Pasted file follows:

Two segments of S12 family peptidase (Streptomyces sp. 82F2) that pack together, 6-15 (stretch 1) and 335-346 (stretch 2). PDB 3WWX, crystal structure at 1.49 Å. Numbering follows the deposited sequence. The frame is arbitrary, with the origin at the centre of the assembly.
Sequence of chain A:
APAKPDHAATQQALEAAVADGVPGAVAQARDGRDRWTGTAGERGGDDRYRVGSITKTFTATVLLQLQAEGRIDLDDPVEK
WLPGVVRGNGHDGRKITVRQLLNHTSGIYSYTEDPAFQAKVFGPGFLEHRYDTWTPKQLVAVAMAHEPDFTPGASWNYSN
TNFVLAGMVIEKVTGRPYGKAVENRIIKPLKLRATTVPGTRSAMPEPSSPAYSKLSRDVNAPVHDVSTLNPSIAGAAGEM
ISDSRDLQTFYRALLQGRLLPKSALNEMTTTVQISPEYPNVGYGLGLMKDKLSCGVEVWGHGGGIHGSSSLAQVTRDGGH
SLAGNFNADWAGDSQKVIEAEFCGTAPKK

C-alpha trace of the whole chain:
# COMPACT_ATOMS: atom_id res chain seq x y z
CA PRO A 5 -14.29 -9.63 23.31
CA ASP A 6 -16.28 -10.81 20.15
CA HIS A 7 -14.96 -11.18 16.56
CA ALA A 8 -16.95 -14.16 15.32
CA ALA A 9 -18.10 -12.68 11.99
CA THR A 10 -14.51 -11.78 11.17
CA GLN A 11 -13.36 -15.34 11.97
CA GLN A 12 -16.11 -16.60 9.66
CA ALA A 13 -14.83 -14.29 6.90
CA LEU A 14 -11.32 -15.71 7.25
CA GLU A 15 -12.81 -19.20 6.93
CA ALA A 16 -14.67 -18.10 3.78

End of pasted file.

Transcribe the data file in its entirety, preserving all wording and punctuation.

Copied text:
Two segments of S12 family peptidase (Streptomyces sp. 82F2) that pack together, 6-15 (stretch 1) and 335-346 (stretch 2). PDB 3WWX, crystal structure at 1.49 Å. Numbering follows the deposited sequence. The frame is arbitrary, with the origin at the centre of the assembly.
Sequence of chain A:
APAKPDHAATQQALEAAVADGVPGAVAQARDGRDRWTGTAGERGGDDRYRVGSITKTFTATVLLQLQAEGRIDLDDPVEK
WLPGVVRGNGHDGRKITVRQLLNHTSGIYSYTEDPAFQAKVFGPGFLEHRYDTWTPKQLVAVAMAHEPDFTPGASWNYSN
TNFVLAGMVIEKVTGRPYGKAVENRIIKPLKLRATTVPGTRSAMPEPSSPAYSKLSRDVNAPVHDVSTLNPSIAGAAGEM
ISDSRDLQTFYRALLQGRLLPKSALNEMTTTVQISPEYPNVGYGLGLMKDKLSCGVEVWGHGGGIHGSSSLAQVTRDGGH
SLAGNFNADWAGDSQKVIEAEFCGTAPKK

C-alpha trace of the whole chain:
# COMPACT_ATOMS: atom_id res chain seq x y z
CA PRO A 5 -14.29 -9.63 23.31
CA ASP A 6 -16.28 -10.81 20.15
CA HIS A 7 -14.96 -11.18 16.56
CA ALA A 8 -16.95 -14.16 15.32
CA ALA A 9 -18.10 -12.68 11.99
CA THR A 10 -14.51 -11.78 11.17
CA GLN A 11 -13.36 -15.34 11.97
CA GLN A 12 -16.11 -16.60 9.66
CA ALA A 13 -14.83 -14.29 6.90
CA LEU A 14 -11.32 -15.71 7.25
CA GLU A 15 -12.81 -19.20 6.93
CA ALA A 16 -14.67 -18.10 3.78